|Organization:||Massachusetts Supreme Judicial Court|
Commonwealth v. Carter
Supreme Judicial Court, February 6, 2019
(Wanton or Reckless Conduct/Verbal Conduct/First Amendment)
The Court declines to revisit legal issues that were addressed in Carter I, as there was no error in the earlier analysis. The Court does provide further explication on appeal, in certain areas (sufficiency of the evidence, due process, free speech, “infliction” of serious bodily harm, reasonable juvenile, and expert witness).
- Due process claims: The defendant had fair notice that she could be convicted of involuntary manslaughter for her role in the victim’s suicide. Our common law provides adequate notice that a person could be charged with involuntary manslaughter for reckless or wanton conduct, including verbal conduct, which ultimately causes a victim to commit suicide.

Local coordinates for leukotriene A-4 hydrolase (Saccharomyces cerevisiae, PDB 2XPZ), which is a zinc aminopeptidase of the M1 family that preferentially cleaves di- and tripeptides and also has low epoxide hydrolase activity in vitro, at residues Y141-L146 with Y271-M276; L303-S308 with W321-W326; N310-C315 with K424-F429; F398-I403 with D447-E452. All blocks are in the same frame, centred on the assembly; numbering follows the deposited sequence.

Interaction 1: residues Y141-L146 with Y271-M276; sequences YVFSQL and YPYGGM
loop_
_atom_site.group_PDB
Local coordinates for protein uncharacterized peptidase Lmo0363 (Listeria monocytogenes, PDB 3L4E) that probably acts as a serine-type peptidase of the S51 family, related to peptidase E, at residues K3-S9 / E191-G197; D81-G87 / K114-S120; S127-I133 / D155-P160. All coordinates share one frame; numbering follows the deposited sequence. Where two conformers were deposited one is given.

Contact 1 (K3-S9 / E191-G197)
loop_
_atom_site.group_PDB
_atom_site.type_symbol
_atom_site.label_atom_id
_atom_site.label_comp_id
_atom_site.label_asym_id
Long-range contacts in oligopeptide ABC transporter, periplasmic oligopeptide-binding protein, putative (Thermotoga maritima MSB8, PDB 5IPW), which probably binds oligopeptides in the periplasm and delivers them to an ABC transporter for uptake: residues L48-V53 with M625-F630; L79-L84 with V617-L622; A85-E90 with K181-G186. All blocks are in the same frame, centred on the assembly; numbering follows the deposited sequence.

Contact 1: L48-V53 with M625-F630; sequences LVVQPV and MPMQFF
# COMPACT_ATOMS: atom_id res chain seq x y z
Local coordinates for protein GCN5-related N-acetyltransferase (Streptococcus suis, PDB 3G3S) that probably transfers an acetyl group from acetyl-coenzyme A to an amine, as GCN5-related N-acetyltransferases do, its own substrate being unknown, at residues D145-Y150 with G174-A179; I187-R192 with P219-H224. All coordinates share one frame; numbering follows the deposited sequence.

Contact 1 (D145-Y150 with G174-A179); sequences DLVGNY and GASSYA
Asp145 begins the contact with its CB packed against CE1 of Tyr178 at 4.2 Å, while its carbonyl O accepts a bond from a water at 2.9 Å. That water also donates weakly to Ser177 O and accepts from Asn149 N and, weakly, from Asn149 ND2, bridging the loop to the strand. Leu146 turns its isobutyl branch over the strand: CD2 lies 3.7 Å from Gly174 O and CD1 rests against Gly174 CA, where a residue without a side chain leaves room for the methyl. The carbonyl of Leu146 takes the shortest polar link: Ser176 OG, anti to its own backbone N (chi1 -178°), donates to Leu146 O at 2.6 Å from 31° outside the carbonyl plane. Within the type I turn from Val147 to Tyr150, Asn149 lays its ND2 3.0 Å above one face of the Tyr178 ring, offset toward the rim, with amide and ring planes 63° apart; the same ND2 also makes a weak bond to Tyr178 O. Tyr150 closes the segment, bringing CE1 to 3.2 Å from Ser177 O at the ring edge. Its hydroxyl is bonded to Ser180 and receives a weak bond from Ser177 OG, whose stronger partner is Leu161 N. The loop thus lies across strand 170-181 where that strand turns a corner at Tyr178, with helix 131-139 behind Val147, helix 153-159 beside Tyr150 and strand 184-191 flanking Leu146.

- Free speech claims: “The only verbal conduct punished as involuntary manslaughter has been the wanton or reckless pressuring of a vulnerable person to commit suicide, overpowering that person’s will to live and resulting in that person’s death. We are therefore not punishing words alone . . . but reckless or wanton words causing death.” Furthermore, even if applying strict scrutiny to the defendant’s verbal conduct, the restriction on speech has been narrowly circumscribed to further the Commonwealth’s compelling interest in preserving life.